Stevenson points to the Aberdeenshire-wide result of 54 per cent remain, in which Banff and Buchan was included.
Unsurprisingly for a large and undeveloped area, transport infrastructure has been a major focus.
2019 saw the completion of the Aberdeen Western Peripheral Route – a £1bn, 36-mile city bypass that was first announced by then-First Minister Jack McConnell in 2003.
While there has been £300m spent on rail improvements, including the dualling of the line between Aberdeen and Inverurie, ScotRail’s performance along the coast has been below target.
And while new bus routes have been launched to connect the Fraserburgh and Banff campuses of the North East college, the constituency of Banff and Buchan is the only constituency in Scotland without rail.
For Lewis Macdonald, the Labour MSP first elected to Aberdeen Central in 1999 before becoming a regional list member in 2016, the “spirit of devolution” has been lost to the centralising tendencies of the SNP Government.
He said: “In the first period of devolution, the spirit of devolution was reflected not just in government responsibilities going from London to Edinburgh, but in government jobs and departments going from Edinburgh to other parts of Scotland.
“In particular, Scottish Natural Heritage going to Inverness, but very importantly for Aberdeen was the Food Standards Scotland coming to Aberdeen.
“But in the last 12 years, we’ve seen the trend moving in the opposite direction.”
Macdonald criticises the reorganisation of public services, Police Scotland and the Fire Service in particular.
Stevenson rejects suggestions of an over-centralising government mentality outright.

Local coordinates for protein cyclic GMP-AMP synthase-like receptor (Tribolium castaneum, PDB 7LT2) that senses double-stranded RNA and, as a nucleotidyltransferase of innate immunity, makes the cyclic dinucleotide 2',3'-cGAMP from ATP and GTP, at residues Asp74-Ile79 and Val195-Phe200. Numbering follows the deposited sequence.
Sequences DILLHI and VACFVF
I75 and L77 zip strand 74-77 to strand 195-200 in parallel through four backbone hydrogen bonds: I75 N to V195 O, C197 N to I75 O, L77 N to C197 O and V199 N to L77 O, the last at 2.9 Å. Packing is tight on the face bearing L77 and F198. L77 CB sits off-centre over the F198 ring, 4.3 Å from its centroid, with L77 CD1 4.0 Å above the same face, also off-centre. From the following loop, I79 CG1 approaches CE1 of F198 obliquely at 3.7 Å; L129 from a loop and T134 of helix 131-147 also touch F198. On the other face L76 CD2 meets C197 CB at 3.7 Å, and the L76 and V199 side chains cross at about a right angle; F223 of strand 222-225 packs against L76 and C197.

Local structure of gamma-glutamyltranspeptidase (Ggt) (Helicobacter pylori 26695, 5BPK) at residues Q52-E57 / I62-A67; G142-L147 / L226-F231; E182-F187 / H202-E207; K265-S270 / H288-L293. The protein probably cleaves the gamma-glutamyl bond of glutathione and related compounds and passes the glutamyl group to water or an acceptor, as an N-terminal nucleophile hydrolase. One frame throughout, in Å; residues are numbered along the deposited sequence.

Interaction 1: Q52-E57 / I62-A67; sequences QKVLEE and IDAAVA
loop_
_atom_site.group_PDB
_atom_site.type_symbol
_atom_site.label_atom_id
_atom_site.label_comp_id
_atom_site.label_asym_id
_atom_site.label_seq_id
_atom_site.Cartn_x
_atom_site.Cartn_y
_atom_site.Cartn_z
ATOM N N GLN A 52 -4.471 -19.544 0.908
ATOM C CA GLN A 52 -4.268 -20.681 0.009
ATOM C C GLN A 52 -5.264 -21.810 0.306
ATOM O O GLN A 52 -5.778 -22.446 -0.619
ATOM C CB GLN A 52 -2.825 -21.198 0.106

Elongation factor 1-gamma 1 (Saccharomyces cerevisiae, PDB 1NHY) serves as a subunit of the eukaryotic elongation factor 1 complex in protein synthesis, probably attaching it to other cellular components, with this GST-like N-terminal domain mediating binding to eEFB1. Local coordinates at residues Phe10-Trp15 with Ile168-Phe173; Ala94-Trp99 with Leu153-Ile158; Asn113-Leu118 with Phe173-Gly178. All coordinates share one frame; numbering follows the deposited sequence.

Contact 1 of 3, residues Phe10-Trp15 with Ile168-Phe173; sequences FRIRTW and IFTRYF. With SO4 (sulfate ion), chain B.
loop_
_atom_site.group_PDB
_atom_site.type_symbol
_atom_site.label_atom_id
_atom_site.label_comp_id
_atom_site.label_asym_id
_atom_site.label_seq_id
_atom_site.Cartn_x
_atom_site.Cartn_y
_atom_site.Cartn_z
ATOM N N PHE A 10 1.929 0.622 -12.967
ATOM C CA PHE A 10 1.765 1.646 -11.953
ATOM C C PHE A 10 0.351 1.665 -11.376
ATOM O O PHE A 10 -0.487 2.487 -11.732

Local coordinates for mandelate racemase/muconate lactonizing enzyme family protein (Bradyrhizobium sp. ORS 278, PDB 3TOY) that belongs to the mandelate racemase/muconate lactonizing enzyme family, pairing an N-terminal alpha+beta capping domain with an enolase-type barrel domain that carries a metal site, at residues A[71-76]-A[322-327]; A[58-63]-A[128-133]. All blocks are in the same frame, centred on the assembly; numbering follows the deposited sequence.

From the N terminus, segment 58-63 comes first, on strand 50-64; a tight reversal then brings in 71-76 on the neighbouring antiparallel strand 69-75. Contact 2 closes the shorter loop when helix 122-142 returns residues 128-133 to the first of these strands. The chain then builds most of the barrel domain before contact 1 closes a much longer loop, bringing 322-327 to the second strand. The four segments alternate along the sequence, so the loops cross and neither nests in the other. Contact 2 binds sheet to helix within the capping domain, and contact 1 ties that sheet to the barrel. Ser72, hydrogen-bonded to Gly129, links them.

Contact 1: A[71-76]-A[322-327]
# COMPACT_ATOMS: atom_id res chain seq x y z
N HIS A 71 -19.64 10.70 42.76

“Well, that's not true, of course,” he says.
“It's politics, nothing more than that. I don't see it as reflecting the reality on the ground.”
Widely recognised, though, is the North East’s public image problem.
The region as a whole has the highest level of negative net migration in Scotland, meaning more people are leaving than arriving. Aberdeen’s population has been declining since 2016. Aberdeenshire, Moray and Angus have rapidly ageing populations.
And Aberdeen made headlines in 2016 when it was voted the “most dismal” city in Scotland.
While efforts are underway to reverse these trends and reinvigorate the Granite City, research undertaken by ScotPulse revealed that only 16 per cent of people in the region are likely to speak highly of the area unprompted and only 30 per cent think the region is changing for the better.
“We need local people to become our storytellers; to push back on misperceptions and share the real narrative of a place with an exciting present and future,” Borthwick of the Aberdeen Chambers of Commerce said.
“This is already a great place to live, work, study, visit, invest and do business, so please start to say so and challenge those who continue to knock it.
“Only by getting our own story straight will the right messages begin to reach our external audiences. Creating the region we can be proud of for our children and grandchildren is everyone’s business.”